For government pension plan sponsors, regular analysis of the plan’s experience is a vital tool in the ongoing financial management of the plan. The experience analysis not only provides monitoring of recent trends, it is the basis for determining the forward-looking assumptions used in the actuarial valuations that measure the plan’s liabilities, funded status, accounting expense, and recommended contributions.

Regular experience analysis identifies emerging trends among the plan’s participants, the plan’s investment performance, and the current economic environment. We’ve seen the following general trends in recent years:

  • During the Great Recession (2008-2010), plan participants’ retirement patterns shifted to later retirement, particularly when there were changes in benefits or coverage under a post-retirement health benefits plan. Participant retirements are returning to historical patterns as the economy improves.
  • Participants are living longer in retirement, but not as much as originally expected. Government workers in public safety positions have not seen the increases in life span that employees in other government roles have experienced (e.g., teachers or general employees). A participant’s income level prior to retirement appears to be a better predictor of life expectancy than job role.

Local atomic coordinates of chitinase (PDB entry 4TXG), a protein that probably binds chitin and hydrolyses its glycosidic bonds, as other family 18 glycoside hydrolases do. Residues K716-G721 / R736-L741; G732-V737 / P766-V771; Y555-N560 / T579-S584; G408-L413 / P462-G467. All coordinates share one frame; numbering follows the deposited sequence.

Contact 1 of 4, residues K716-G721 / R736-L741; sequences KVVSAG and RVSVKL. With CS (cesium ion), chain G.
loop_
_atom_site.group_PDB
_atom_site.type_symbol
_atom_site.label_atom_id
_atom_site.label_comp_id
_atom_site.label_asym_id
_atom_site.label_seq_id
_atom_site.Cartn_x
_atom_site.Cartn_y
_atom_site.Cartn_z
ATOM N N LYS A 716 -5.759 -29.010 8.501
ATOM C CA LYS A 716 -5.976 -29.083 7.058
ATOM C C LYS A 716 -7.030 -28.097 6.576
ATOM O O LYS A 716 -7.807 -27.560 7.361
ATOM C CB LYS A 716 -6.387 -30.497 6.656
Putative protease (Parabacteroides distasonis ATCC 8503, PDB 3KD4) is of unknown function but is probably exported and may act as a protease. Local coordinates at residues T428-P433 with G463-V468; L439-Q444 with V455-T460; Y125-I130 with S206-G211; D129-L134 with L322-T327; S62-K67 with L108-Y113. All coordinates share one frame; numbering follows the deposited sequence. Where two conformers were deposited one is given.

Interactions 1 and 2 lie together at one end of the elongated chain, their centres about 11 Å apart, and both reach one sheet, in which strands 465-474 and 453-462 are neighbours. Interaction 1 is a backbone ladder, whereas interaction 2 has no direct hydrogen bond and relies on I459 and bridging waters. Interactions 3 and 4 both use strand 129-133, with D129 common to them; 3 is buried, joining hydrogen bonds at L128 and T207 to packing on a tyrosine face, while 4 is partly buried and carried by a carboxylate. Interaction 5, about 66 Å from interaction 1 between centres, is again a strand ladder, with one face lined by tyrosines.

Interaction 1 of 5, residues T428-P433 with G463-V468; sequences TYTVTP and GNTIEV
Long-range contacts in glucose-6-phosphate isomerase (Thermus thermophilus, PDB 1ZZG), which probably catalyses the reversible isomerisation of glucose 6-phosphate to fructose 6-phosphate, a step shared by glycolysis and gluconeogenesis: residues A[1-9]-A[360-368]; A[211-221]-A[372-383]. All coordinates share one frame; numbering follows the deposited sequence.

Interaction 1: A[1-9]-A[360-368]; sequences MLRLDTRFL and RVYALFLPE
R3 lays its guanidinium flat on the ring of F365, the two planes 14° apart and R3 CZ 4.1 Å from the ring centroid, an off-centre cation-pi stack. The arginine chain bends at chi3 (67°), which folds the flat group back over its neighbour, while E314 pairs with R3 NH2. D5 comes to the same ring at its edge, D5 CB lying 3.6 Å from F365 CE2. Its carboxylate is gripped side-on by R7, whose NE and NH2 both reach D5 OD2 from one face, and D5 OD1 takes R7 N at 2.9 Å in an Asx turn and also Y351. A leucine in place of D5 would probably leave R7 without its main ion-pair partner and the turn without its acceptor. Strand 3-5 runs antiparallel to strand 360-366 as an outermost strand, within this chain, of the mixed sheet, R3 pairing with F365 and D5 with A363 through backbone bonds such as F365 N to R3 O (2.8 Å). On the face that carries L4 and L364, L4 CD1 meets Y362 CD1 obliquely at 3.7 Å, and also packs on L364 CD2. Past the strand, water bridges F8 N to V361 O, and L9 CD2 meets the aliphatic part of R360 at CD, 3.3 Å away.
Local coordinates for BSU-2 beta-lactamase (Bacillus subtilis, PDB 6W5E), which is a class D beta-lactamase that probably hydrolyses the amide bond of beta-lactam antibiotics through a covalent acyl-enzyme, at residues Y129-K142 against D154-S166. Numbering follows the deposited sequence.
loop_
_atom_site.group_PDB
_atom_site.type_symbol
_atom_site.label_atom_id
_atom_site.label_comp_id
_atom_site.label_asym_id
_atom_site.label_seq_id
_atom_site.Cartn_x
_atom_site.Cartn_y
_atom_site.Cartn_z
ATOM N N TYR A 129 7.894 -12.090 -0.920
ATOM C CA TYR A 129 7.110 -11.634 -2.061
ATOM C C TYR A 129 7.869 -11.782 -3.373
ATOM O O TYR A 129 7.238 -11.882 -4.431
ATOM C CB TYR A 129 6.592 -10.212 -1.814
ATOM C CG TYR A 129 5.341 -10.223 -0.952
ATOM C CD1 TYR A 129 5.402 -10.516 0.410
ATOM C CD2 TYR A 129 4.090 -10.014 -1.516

• Low inflation has changed expectations for future investment performance; many investment advisors believe that the current environment is the ‘new normal’ for long-term inflation.

Monitoring changes in demographic, investment and economic trends is important, because the actuarial model should use the best estimates of future experience (the actuarial assumptions) to ensure integrity in the plan’s financial measurements. All stakeholders of a government entity rely on these measurements, but perhaps the most important is the individual taxpayer. The allocation of plan costs should be fair to current and future generations of taxpayers—which means that the actuarial assumptions used in determining the financial measurements should be the best estimates of expected future events.

The Government Finance Officers Association (GFOA), the Government Accounting Standards Board (GASB), and the actuarial profession have each issued standards regarding appropriate actuarial assumptions.   The GFOA has also published its recommendations on practices to enhance the reliability of the actuarial valuation; among these are regularly analyzing actuarial gains and losses and periodically performing actuarial experience studies.